Electric vehicles are gaining traction around the world as efforts are made to reduce the huge carbon footprint of transport. However, electric vehicles are only as green as the energy sources used to power them. A coal-fired electric vehicle is not necessarily a big help for the environment.
This is why the development of solar-powered vehicles is a welcome trend. These vehicles rely on solar power and also allow their owners to charge their cars on sunny days on the go, with less reliance on charging stations along the way.
In a radical new development, Lightyear, a Dutch solar electric vehicle (SEV) startup, has just unveiled the production-ready design of its new car, marking the world’s first solar electric vehicle ready for mass production. According to Lightyear co-founder and CEO Lex Hoefsfoot, the main question behind starting the vehicle was, “How can we preserve what we have and continue to live the life we love?”
Hoefsloot stresses the importance of sustainable transport, saying everyone will have to drive green cars by 2040.
However, there is still a long way to go
Several issues related to the transition from traditional vehicles to electric vehicles remain. In particular, he points to the issue of charging stations. Given the growing demand for electric vehicles, charging stations and infrastructure need to be installed at a rapid pace.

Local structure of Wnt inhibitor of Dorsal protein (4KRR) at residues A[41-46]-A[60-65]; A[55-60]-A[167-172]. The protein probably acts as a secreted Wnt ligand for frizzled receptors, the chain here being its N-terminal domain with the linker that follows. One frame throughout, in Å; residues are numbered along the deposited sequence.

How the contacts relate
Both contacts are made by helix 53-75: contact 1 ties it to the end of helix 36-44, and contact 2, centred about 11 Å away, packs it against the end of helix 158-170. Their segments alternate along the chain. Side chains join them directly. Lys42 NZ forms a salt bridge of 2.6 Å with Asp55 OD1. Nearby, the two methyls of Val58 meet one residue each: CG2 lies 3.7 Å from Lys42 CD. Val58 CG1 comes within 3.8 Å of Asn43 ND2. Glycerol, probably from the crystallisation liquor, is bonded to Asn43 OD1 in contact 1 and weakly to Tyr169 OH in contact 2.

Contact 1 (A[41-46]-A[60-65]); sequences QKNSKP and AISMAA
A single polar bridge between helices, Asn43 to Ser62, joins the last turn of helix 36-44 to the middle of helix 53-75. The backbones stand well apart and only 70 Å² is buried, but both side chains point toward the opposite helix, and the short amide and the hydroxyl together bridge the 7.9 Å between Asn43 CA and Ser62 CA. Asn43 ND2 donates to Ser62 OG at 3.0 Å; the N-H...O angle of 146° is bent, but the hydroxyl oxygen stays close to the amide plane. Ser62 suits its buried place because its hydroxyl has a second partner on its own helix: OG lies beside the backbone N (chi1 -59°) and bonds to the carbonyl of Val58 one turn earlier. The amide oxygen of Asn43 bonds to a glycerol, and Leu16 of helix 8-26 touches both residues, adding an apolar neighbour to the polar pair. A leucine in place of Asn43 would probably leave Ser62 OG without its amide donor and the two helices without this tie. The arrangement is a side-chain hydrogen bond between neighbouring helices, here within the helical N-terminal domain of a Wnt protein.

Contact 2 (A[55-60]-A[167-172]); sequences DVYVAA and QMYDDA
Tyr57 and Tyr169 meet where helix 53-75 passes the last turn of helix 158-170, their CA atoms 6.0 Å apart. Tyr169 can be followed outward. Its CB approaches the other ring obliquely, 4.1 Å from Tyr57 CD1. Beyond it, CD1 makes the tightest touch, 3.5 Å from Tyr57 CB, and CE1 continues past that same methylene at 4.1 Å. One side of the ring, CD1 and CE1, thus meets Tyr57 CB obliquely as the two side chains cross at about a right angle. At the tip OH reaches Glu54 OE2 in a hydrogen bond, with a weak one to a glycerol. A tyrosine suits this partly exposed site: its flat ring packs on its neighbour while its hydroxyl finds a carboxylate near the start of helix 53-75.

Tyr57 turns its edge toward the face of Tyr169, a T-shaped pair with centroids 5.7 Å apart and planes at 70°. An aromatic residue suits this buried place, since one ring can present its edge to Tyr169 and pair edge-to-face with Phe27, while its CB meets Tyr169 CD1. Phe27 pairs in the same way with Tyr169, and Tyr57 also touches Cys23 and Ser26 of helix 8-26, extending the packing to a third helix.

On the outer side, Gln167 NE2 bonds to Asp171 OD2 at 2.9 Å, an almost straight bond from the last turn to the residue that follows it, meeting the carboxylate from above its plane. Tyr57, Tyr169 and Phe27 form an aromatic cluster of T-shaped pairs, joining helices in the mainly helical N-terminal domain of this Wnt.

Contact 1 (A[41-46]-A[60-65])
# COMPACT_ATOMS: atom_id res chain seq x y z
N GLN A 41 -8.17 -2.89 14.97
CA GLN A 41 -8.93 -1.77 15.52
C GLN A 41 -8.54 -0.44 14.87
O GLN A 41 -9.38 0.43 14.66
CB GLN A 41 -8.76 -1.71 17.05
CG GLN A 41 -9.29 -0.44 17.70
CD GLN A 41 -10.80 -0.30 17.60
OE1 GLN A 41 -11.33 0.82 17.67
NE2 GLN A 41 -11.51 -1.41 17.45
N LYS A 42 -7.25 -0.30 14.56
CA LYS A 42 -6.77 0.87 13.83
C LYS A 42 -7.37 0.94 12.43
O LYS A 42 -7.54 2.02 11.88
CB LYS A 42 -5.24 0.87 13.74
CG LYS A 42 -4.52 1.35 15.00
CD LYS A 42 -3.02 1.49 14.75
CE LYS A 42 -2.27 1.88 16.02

“Lightyear 0 offers more range with less battery, which reduces weight and CO2 emissions per vehicle,” says Hoefsloot. Basically, the Lightyear 0 combats the economic shortcomings of electric vehicles by providing the ability to travel further on less battery power.
The vehicle’s battery can be charged from any outlet in the world, which is Lightyear’s way of making it more usable and less reliant on charging stations. Drivers can travel approximately 20 miles in just one hour of charging from the same outlet your night light is plugged into. Fast charging will prepare vehicles to travel 520 km (323 miles) in the same period.
The vehicle is equipped with solar panels on the roof, hood and trunk, allowing people to travel distances even beyond the life of their car’s battery. The Lightyear 0 can travel over 621 miles (1000+ km) on a single charge. A battery charge can last 388 miles (625 km) and solar panels can add an additional approximately 44 miles (70 km) per day. Each hour of sunshine can add up to 6 miles of battery charge.
Lightyear also claims that most people could drive for months without needing to recharge. On cloudy days and with a journey of around 22 miles (35 km), drivers can go two months without needing to recharge their vehicle. In constantly sunny weather, this number increases even more.
A durable vehicle inside and out
The Lightyear 0 is also durable indoors, say its makers. The interior of the vehicle is completely ecological and even includes vegetable leather.
However, there is a major drawback to the Lightyear 0: its high price. The vehicle starts at $262,000, making it a less than affordable option for most people.
Nonetheless, Lightyear’s founders hope their pioneering vehicle will pave the way for “an ambitious mission” that will ultimately bring clean mobility to everyone, everywhere. They hope to offset the CO2 emissions created by traditional vehicles and typical electric vehicle batteries.
The first test cars were on European roads throughout June and production will begin this fall, with Lightyear promising the vehicle will be available for first deliveries in November.
Time will tell how the consumer market reacts to this solar-powered vehicle and others like it hitting the roads. It could revolutionize the industry.
By April Miller. Articles in English